Friday, April 19, 2013

Grand Rapids Home for Veterans- is there a need for a Dorm unit?

I think we can all agree that for the most part, the need for a veterans home in Michigan will continue for years to come. As long as America is involved in conflicts all over the planet, we will have people who need nursing care, for wounds received in those conflicts. Taking care of your veterans is a responsibility every nation must endure.

But what about the Dorm unit? The unit with little if any nursing care (compared to the full time care given on other units), but with it still available if needed, is more like college dormitory than anything. Guys and Gals assigned to this unit are ambulatory and self medicating. Their medical needs may be as little as just to pick up meds' once a month to severe as recovering from heart bypass surgery as Mac did. Mac had heart surgery at the VA hospital in Ann Arbor, was in intensive care for 12 days then returned to the Dorm unit to continue his recovery.

Some guys are there by court order, for what ever reason, some are there because they are able to take care of them selves, but need a structured limited environment to live in.  Still others are there because they had no place else to go.

And that is what I want to focus on. IS there a need for what some people would call a taxpayer funded flop house for homeless veterans?  The original Veterans home was built to give veterans from the civil war who were found in poor houses, a place to come and live. These veterans participated in the upkeep and maintenance of the home, and worked the farm that produced the food eaten at the home. And I am sure they had some privacy, however it may have been limited somewhat by the circumstances.

Todays' Dorm unit veterans need to be homeless, and like previous veterans, practically if not actually, financially broke or living at or below the governments "poverty" line. Many have alcohol problems, some have drug problems, others, mental problems.

The Dorm unit vets, mostly live in 2.3 or 4 man rooms. There are a couple of 1 man rooms, but they are the exception. 4 bed rooms are the norm, with 2 to 3 vets in them, each having about 64 square feet of living space. (That is an 8x8 foot area separated by curtains).

What is the current purpose of the Dorm unit? Is its purpose still the original one? That is to give homeless veterans a place to live besides the street? Is it to help veterans, to give them a needed "time out" so that they can get their lives back together and then to return to society, seeing how their nursing care need is minimal?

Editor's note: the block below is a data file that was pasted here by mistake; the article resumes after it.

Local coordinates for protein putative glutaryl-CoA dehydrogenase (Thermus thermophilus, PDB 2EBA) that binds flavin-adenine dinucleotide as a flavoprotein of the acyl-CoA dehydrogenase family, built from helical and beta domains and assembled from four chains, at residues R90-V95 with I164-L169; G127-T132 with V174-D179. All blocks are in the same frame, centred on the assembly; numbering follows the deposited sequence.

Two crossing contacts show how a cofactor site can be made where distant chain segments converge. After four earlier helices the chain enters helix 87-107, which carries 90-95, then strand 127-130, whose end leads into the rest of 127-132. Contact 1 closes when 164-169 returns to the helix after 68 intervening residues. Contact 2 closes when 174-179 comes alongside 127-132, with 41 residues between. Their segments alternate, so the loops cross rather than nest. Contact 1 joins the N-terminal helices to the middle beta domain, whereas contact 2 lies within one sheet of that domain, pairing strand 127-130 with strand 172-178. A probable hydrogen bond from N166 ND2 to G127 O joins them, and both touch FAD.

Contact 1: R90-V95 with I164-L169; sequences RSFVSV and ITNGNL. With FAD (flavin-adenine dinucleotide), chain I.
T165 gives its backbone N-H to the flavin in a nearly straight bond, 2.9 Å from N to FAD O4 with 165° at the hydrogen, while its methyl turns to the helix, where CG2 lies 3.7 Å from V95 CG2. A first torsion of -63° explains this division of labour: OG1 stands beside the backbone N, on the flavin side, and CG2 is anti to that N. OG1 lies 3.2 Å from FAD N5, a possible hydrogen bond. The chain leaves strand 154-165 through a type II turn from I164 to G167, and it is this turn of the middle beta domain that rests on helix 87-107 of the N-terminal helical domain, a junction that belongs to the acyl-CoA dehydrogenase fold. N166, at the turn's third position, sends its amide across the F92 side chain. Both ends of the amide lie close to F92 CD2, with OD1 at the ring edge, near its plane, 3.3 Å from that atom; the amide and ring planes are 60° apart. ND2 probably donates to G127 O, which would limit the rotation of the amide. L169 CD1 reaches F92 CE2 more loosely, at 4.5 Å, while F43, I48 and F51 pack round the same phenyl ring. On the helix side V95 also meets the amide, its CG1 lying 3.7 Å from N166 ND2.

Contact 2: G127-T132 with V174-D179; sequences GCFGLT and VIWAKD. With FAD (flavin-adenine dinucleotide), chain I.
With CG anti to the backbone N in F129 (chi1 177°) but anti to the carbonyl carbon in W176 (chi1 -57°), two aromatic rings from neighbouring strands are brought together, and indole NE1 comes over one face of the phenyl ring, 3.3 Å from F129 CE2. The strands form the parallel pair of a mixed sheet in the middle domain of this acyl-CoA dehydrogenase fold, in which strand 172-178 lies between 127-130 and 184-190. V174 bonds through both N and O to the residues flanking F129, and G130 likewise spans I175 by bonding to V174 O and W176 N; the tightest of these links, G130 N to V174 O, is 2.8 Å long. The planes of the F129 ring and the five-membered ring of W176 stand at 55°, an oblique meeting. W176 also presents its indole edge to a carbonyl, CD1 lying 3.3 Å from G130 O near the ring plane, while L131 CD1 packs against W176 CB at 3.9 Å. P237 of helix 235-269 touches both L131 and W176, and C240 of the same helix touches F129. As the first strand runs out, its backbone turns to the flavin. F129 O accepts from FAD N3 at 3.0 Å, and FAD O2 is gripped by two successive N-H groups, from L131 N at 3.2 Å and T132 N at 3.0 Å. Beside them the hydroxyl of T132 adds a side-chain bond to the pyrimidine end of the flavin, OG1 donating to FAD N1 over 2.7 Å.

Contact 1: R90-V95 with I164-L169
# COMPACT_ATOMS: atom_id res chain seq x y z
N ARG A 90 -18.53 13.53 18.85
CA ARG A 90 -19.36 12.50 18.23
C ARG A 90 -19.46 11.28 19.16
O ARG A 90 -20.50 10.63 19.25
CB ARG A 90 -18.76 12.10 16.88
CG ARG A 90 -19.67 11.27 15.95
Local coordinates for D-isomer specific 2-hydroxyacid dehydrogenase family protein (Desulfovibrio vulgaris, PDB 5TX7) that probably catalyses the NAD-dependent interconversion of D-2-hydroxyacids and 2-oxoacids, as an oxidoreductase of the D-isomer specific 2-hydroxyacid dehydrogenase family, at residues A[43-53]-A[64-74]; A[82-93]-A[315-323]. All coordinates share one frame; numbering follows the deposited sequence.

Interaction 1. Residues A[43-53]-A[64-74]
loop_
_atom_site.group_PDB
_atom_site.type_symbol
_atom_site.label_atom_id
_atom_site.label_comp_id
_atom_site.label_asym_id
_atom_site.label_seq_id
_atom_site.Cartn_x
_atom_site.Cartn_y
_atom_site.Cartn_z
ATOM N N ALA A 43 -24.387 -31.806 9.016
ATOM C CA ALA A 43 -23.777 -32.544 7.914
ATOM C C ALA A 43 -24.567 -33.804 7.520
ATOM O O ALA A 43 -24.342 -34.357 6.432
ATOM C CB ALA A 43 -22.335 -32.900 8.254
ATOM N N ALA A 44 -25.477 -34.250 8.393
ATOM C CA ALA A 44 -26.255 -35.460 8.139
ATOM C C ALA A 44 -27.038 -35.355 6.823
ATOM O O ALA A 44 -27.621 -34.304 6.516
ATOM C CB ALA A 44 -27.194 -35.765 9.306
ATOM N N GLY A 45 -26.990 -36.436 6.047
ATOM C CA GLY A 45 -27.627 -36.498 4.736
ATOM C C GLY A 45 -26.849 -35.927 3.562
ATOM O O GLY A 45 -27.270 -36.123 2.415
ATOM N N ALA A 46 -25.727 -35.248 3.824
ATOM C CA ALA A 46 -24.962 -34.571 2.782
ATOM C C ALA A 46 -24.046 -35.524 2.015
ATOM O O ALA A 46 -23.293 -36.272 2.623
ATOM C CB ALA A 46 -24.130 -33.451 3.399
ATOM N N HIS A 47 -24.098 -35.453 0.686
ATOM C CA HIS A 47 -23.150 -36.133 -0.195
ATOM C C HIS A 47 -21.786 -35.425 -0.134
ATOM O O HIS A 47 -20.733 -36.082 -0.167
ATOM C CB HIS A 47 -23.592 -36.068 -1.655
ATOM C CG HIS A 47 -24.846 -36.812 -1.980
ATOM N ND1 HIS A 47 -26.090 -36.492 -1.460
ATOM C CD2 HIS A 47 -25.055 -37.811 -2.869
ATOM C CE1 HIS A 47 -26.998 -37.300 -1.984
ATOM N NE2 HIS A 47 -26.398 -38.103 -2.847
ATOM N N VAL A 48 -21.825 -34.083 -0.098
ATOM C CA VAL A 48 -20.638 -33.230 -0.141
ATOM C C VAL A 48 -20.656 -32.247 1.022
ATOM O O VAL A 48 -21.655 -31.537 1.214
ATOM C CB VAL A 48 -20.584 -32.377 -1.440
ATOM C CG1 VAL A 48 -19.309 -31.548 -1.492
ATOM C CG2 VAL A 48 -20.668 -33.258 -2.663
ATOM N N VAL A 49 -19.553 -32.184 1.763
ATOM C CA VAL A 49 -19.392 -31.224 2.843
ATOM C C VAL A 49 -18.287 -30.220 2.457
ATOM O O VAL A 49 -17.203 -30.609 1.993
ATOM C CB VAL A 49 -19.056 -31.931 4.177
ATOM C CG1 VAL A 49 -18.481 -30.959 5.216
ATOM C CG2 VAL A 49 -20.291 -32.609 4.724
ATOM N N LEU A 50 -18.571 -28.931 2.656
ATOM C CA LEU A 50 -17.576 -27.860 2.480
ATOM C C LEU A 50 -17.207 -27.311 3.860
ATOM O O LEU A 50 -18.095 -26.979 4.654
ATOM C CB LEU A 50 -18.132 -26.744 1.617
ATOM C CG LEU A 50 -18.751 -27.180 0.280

If the current purpose of the Dorm unit is still the original one, then the state needs to look at recent events at the home and question why so many veterans have been involuntarily discharged from the home.

If the current purpose of the Dorm unit is to give veterans a "time out" then again the state needs to look at why veterans are not being given the help they need, and the information they need when it comes time to move out, as required by law according to the Federal government. One of their officers contacted the owner of this blog to inquire if veterans were being given information when it came time to leave. Of course the are not so such was reported to them.

Veterans with drug problems are not getting help, those with alcohol problems are not getting any help, and those with other mental problems that could be helped with group therapy or what ever kind of counseling, are not getting any of that.

Since Taxpayer are paying for this facility and the cost of housing some of these veterans (those without pensions, disability income, or Service connected disability income, or any kind of income), the people have a right to know how their money is being spent, and why so many veterans were at the home, were discharged, and why many of them have been found dead on the streets after being evicted from the home.

If the original purpose of the Dorm unit, is still as it once was, then we have a serious problem. As long as the economy in Michigan remains in a state of depression, and a recovery is still years away, there will be a need for the Dorm unit. However, there is a greater need to review the administrations policies concerning this unit and to inquire as to why so many veterans have gone both in and out of its doors, leaving without the help they needed, and without being prepared to return to society.

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